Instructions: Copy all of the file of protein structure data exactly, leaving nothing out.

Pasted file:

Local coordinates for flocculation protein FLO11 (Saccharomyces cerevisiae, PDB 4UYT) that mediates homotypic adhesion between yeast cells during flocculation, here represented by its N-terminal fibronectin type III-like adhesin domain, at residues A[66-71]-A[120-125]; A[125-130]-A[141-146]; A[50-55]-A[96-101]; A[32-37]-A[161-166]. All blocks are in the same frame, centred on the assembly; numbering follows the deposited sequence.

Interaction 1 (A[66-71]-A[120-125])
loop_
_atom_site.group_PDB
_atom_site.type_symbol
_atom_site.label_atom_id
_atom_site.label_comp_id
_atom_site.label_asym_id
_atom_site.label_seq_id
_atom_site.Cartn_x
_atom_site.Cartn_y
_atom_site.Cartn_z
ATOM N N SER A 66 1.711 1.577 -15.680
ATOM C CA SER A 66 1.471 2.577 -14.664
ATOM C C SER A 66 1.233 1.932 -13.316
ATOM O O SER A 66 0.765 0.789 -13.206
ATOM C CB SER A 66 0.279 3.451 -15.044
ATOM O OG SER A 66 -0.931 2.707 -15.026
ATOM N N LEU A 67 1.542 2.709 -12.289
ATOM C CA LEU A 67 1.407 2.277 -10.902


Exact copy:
Local coordinates for flocculation protein FLO11 (Saccharomyces cerevisiae, PDB 4UYT) that mediates homotypic adhesion between yeast cells during flocculation, here represented by its N-terminal fibronectin type III-like adhesin domain, at residues A[66-71]-A[120-125]; A[125-130]-A[141-146]; A[50-55]-A[96-101]; A[32-37]-A[161-166]. All blocks are in the same frame, centred on the assembly; numbering follows the deposited sequence.

Interaction 1 (A[66-71]-A[120-125])
loop_
_atom_site.group_PDB
_atom_site.type_symbol
_atom_site.label_atom_id
_atom_site.label_comp_id
_atom_site.label_asym_id
_atom_site.label_seq_id
_atom_site.Cartn_x
_atom_site.Cartn_y
_atom_site.Cartn_z
ATOM N N SER A 66 1.711 1.577 -15.680
ATOM C CA SER A 66 1.471 2.577 -14.664
ATOM C C SER A 66 1.233 1.932 -13.316
ATOM O O SER A 66 0.765 0.789 -13.206
ATOM C CB SER A 66 0.279 3.451 -15.044
ATOM O OG SER A 66 -0.931 2.707 -15.026
ATOM N N LEU A 67 1.542 2.709 -12.289
ATOM C CA LEU A 67 1.407 2.277 -10.902